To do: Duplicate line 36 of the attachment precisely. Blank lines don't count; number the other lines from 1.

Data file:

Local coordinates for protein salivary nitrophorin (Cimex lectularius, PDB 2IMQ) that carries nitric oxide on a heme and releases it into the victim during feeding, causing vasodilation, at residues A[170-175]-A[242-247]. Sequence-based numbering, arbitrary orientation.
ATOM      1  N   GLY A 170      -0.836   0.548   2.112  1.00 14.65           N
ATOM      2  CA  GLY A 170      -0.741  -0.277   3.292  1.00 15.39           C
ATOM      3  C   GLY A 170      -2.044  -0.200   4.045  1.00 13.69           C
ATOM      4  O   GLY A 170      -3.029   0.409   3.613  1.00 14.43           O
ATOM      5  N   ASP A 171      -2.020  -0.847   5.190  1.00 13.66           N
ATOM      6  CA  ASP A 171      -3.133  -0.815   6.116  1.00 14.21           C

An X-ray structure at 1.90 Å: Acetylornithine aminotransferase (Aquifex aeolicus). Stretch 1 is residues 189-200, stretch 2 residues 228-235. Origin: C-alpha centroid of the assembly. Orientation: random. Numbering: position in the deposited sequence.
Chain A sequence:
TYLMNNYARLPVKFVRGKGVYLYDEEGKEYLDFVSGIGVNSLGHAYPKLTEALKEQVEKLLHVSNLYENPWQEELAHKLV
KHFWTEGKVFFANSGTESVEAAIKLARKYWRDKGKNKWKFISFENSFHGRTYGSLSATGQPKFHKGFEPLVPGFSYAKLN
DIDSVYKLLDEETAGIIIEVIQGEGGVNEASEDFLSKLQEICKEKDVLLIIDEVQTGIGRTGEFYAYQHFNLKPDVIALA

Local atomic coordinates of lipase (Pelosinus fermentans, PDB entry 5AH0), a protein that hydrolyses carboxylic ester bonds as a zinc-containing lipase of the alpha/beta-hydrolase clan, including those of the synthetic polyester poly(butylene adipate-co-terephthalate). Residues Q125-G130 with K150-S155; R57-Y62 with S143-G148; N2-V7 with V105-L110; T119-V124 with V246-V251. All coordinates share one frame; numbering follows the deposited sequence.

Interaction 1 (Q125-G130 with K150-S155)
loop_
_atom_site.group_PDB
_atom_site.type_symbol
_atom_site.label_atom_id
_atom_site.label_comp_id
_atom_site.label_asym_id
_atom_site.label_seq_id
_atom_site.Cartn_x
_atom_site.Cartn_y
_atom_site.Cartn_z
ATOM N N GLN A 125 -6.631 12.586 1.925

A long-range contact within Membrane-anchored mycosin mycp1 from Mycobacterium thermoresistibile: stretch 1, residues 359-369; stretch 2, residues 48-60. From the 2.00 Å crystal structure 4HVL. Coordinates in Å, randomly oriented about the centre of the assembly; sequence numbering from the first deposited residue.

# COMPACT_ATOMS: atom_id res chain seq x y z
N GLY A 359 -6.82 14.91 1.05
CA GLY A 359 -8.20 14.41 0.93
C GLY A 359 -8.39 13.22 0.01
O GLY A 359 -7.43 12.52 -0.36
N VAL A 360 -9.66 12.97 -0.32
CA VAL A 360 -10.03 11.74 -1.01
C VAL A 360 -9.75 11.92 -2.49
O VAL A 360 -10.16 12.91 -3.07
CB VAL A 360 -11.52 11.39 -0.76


CB VAL A 360 -11.52 11.39 -0.76